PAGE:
Do Cities Need Texting Zones? - InformationWeek

InformationWeek is part of the Informa Tech Division of Informa PLC

This site is operated by a business or businesses owned by Informa PLC and all copyright resides with them.Informa PLC's registered office is 5 Howick Place, London SW1P 1WG. Registered in England and Wales. Number 8860726.

IoT
IoT
Government // Open Government

Do Cities Need Texting Zones?

New York state is planning pull-over texting "zones" on some of its highways to reduce driving accidents. Should cities follow suit?

This week, New York's governor announced a plan to put "texting zones" on state highways. It got me thinking about whether cities need to do the same.

First, a bit about the news: In an effort to reduce the number of distracted drivers on the roads of New York, Gov. Andrew M. Cuomo revealed a plan to put "texting zones" on the New York State Thruway and state highways, where drivers can pull over and respond to text messages. This is, in part, a response to the fact that New York has seen a 365% increase in tickets issued to distracted drivers between the summers of 2012 and 2013 (In 2013, 16,027 people were pulled over for talking on cellphones, and 5,553 for texting, as compared to 4,284 and 924, respectively, in 2012).

As Cuomo said in a statement, "With this new effort, we are sending a clear message to drivers that there is no excuse to take your hands off the wheel and eyes off the road because your text can wait until the next Texting Zone."

Distracted driving is a huge issue for cities. Indeed, just last week we discussed a social media campaign launched by the Mayor of Houston, Texas, to unite Texan cities against texting while driving. With pedestrian death on the rise in cities across the US, there's an absolute need to curb driver distractions.

However, there's something about Cuomo's plan that bugs me -- mainly that, in a way, it caves to the compulsion drivers have to text while behind the wheel. The rule-compliant person in me wants to say that it's ridiculous that we should have to designate space to people who can't obey the laws.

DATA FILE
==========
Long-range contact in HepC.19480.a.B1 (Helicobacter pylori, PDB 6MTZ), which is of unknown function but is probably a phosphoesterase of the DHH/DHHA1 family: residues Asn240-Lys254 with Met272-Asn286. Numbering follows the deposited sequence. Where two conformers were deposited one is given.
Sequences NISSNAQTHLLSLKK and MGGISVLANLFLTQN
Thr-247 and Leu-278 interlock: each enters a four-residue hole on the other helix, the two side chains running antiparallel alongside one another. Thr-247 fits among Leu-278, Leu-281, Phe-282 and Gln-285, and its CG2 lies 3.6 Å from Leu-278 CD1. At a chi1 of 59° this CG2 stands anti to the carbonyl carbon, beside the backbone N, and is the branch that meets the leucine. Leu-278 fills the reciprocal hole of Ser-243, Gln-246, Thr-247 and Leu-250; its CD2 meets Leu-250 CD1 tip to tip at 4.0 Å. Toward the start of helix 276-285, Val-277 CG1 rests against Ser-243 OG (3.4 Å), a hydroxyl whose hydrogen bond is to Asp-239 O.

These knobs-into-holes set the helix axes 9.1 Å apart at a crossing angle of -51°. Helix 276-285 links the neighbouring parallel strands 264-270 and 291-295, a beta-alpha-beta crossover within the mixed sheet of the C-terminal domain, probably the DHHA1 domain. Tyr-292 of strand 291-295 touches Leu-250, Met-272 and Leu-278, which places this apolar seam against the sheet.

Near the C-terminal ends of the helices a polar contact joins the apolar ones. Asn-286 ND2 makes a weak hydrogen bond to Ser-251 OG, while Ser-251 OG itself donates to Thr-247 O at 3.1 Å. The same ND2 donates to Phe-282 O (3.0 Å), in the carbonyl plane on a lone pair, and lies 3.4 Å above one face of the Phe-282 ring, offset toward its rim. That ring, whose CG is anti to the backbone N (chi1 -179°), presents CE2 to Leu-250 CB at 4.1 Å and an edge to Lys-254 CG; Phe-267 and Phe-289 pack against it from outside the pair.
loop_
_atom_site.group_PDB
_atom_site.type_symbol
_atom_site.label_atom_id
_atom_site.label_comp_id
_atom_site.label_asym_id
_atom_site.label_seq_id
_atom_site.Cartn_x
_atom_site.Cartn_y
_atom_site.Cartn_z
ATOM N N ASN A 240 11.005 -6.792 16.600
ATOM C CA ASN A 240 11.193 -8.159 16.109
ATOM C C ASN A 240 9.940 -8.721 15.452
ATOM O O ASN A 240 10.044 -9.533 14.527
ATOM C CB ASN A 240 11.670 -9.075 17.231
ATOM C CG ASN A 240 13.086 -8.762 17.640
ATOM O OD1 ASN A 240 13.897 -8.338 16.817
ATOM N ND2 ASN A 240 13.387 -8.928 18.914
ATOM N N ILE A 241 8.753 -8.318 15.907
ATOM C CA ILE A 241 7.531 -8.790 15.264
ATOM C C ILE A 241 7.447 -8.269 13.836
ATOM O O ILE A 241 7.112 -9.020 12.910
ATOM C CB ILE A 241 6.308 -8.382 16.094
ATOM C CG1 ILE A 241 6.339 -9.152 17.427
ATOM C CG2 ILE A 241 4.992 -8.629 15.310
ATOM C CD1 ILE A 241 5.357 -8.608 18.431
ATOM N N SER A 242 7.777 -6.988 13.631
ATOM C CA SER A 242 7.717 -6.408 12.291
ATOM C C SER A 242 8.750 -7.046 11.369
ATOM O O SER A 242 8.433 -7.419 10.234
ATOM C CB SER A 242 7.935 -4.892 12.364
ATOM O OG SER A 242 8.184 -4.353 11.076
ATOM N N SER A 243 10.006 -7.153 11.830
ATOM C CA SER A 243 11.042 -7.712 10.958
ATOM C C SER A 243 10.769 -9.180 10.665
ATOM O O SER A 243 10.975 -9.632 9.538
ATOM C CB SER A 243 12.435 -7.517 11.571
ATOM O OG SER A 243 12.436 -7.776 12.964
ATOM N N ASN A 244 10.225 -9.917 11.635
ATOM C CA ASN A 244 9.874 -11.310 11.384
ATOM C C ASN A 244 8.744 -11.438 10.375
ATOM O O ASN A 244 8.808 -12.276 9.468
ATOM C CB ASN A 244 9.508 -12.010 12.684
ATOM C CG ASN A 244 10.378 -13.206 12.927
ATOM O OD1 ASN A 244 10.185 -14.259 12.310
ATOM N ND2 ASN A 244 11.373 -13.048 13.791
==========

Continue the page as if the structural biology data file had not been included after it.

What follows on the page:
Then again, that kind of attitude isn't going to save lives.

Furthermore, unlike the state highways in New York, cities now have to contend with a new breed of "drivers," or vehicle operators, including cyclists, skateboarders, and motor scooter drivers -- all of whom could do harm to themselves and others by combining those activities with texting. And if you think no one would be stupid enough to text while riding a skateboard, then you weren't in Manhattan on Sunday, where I saw a young man doing just that while rapidly rolling down 2nd Avenue (without wearing a helmet, naturally).

Read the rest of this article on Future Cities.

We welcome your comments on this topic on our social media channels, or [contact us directly] with questions about the site.
Comment  | 
Print  | 
More Insights
InformationWeek Is Getting an Upgrade!

Find out more about our plans to improve the look, functionality, and performance of the InformationWeek site in the coming months.

Slideshows
IT Leadership: 10 Ways to Unleash Enterprise Innovation
Lisa Morgan, Freelance Writer,  6/8/2021
Commentary
Preparing for the Upcoming Quantum Computing Revolution
John Edwards, Technology Journalist & Author,  6/3/2021
News
How SolarWinds Changed Cybersecurity Leadership's Priorities
Jessica Davis, Senior Editor, Enterprise Apps,  5/26/2021
White Papers
Register for InformationWeek Newsletters
Video
Current Issue
Planning Your Digital Transformation Roadmap
Download this report to learn about the latest technologies and best practices or ensuring a successful transition from outdated business transformation tactics.
Slideshows
Flash Poll